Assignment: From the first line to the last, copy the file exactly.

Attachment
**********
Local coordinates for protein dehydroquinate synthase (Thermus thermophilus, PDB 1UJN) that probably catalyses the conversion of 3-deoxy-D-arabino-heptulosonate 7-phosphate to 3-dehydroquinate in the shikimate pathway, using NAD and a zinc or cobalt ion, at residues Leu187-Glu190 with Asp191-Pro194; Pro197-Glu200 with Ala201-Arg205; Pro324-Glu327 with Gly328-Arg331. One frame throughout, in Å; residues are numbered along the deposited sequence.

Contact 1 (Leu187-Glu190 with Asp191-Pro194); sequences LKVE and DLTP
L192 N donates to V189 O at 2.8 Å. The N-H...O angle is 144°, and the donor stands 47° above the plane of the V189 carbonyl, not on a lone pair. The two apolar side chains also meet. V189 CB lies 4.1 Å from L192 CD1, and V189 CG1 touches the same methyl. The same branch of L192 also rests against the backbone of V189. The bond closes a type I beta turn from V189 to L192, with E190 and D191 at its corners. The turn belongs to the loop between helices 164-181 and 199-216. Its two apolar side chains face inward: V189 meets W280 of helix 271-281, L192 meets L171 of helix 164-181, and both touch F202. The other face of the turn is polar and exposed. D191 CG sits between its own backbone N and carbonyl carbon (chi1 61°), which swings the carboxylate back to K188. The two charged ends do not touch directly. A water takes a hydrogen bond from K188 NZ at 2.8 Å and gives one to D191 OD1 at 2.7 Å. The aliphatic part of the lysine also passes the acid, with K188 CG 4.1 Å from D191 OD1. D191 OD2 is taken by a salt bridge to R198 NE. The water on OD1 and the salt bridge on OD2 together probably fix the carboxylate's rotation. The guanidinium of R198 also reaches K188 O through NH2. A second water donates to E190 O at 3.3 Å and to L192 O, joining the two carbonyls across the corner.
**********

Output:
Local coordinates for protein dehydroquinate synthase (Thermus thermophilus, PDB 1UJN) that probably catalyses the conversion of 3-deoxy-D-arabino-heptulosonate 7-phosphate to 3-dehydroquinate in the shikimate pathway, using NAD and a zinc or cobalt ion, at residues Leu187-Glu190 with Asp191-Pro194; Pro197-Glu200 with Ala201-Arg205; Pro324-Glu327 with Gly328-Arg331. One frame throughout, in Å; residues are numbered along the deposited sequence.

Contact 1 (Leu187-Glu190 with Asp191-Pro194); sequences LKVE and DLTP
L192 N donates to V189 O at 2.8 Å. The N-H...O angle is 144°, and the donor stands 47° above the plane of the V189 carbonyl, not on a lone pair. The two apolar side chains also meet. V189 CB lies 4.1 Å from L192 CD1, and V189 CG1 touches the same methyl. The same branch of L192 also rests against the backbone of V189. The bond closes a type I beta turn from V189 to L192, with E190 and D191 at its corners. The turn belongs to the loop between helices 164-181 and 199-216. Its two apolar side chains face inward: V189 meets W280 of helix 271-281, L192 meets L171 of helix 164-181, and both touch F202. The other face of the turn is polar and exposed. D191 CG sits between its own backbone N and carbonyl carbon (chi1 61°), which swings the carboxylate back to K188. The two charged ends do not touch directly. A water takes a hydrogen bond from K188 NZ at 2.8 Å and gives one to D191 OD1 at 2.7 Å. The aliphatic part of the lysine also passes the acid, with K188 CG 4.1 Å from D191 OD1. D191 OD2 is taken by a salt bridge to R198 NE. The water on OD1 and the salt bridge on OD2 together probably fix the carboxylate's rotation. The guanidinium of R198 also reaches K188 O through NH2. A second water donates to E190 O at 3.3 Å and to L192 O, joining the two carbonyls across the corner.